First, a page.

Attorney General William Barr testified before congress after saying several days ago that the Mueller report would be released “within a week.”
"This process is going along very well and my original timetable of being able to release this by mid-April stands," Barr said.
Barr made several other noteworthy comments during the proceedings.
Spying on Trump:
William Barr was asked if, as Bloomberg News reported, he was planning to review how and why the Federal Bureau of Investigation launched an investigation into possible conspiracy involving Donald Trump’s 2016 presidential campaign and Russia.
He was indeed, he responded.
“I think spying on a political campaign is a big deal,” Barr said, citing federal guidelines governing when it’s OK for intelligence agencies and law enforcement to conduct domestic political surveillance. “It’s a big deal.”
“I’m not suggesting that those rules were violated, but I think it’s important to look at that,” he added. “I’m not talking about the FBI necessarily but intelligence agencies more broadly.”
“So you’re not suggesting, though, that spying occurred?” asked Senator Jeanne Shaheen, a New Hampshire Democrat.
Barr stumbled a bit in responding to that, but he found his footing.
“I don’t, well, I guess you could, I think there’s a spying did occur, yes — I think spying did occur,” he said. “The question is whether it was predicated, adequately predicated. And I'm not suggesting it wasn't adequately predicated, but I'd need to explore that.”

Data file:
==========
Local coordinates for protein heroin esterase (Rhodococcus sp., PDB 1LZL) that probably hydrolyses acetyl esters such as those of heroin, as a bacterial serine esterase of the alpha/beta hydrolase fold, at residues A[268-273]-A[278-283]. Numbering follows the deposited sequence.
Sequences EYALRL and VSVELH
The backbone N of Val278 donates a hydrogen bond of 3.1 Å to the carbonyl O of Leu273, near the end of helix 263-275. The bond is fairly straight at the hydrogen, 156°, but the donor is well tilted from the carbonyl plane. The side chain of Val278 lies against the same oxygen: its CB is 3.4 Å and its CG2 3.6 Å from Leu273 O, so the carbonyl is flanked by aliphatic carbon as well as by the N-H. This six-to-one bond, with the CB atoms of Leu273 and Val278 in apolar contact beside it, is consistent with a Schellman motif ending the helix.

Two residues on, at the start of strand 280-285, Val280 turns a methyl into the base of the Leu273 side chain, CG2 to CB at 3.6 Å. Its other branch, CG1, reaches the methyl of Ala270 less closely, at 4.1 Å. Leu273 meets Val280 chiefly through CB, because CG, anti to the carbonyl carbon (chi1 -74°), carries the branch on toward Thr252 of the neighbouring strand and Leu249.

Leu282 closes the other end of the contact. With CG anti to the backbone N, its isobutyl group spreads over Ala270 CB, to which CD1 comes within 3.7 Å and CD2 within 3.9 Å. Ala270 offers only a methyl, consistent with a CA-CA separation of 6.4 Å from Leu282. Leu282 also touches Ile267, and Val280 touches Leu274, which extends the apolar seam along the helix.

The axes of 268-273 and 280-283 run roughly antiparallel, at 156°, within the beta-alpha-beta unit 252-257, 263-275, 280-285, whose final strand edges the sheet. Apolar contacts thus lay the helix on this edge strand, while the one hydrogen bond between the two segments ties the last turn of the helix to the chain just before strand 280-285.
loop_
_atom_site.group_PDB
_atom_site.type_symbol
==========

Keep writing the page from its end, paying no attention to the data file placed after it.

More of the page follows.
On marijuana policy:
“The situation that I think is intolerable and which I’m opposed to is the current situation we’re in, and I would prefer one of two approaches rather than where we are,” Barr said. “Personally, I would still favor one uniform federal rule against marijuana but, if there is not sufficient consensus to obtain that, then I think the way to go is to permit a more federal approach so states can make their own decisions within the framework of the federal law and so we’re not just ignoring the enforcement of federal law.”
Barr said that he hasn’t specifically looked at the STATES Act yet, but that the bill is currently being circulated internally through the Justice Department “for comment.”
“Once we get those comments, we’ll be able to work with you on any concerns about the STATES law, but I would much rather that approach—the approach taken by the STATES Act—than where we currently are,” he said.
Democrats unsatisfied about report:
House Judiciary Committee Chairman Jerrold Nadler, D-N.Y., said he was unsatisfied with Barr's answers to the appropriations panel, saying he could issue subpoenas "very quickly" if the Mueller report is released with redactions.
"We've done everything we could for the last weeks and weeks to try to reach an accommodation with the attorney general under which we would see the report and the underlying evidence," Nadler said. "He has been unresponsive to our requests."